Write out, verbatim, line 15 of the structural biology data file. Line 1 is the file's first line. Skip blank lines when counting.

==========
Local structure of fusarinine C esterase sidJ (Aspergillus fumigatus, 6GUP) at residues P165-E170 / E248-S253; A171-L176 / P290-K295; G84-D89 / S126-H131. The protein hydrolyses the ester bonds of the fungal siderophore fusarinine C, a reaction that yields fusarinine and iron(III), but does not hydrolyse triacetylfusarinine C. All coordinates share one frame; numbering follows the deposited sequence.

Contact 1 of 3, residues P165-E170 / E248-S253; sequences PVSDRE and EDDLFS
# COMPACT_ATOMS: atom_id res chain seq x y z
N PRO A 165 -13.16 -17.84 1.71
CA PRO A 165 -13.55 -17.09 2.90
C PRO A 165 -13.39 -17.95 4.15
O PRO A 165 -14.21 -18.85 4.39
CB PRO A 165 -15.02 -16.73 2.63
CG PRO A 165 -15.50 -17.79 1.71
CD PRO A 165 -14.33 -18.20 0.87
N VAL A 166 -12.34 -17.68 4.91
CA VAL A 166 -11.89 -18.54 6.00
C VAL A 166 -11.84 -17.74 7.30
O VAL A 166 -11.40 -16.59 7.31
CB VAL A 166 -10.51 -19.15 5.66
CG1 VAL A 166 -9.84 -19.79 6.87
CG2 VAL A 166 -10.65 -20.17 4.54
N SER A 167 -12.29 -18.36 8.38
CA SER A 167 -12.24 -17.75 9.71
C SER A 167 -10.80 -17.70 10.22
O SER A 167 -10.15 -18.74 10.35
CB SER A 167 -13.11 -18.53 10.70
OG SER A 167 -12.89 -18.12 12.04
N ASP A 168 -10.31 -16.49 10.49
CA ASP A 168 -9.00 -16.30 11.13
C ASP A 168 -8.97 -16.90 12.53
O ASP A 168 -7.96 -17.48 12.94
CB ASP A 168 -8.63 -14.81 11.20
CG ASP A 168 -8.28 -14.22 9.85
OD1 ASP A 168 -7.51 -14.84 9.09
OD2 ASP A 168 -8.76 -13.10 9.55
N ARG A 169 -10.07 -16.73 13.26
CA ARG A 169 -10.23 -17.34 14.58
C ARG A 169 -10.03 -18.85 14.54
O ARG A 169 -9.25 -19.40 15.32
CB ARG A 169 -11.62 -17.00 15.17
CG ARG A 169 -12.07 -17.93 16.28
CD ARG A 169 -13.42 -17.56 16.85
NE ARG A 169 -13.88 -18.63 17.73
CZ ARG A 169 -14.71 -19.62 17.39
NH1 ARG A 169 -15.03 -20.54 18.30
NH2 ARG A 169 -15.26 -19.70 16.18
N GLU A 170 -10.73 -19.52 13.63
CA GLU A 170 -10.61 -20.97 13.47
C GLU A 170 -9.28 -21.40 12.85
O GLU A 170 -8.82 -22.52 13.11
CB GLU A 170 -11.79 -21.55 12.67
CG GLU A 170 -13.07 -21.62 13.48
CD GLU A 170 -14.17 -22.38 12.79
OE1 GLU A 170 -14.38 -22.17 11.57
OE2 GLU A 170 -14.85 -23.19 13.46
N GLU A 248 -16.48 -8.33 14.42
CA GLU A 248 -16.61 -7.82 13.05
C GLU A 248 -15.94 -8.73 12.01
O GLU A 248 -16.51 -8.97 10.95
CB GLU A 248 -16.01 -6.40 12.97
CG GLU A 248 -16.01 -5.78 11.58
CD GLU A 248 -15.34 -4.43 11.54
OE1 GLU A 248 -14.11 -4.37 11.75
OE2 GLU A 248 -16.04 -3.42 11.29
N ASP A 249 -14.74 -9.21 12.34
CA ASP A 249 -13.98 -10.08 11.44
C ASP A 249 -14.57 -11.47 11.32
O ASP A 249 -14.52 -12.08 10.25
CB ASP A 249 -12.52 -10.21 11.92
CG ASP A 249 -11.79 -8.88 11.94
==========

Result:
CB VAL A 166 -10.51 -19.15 5.66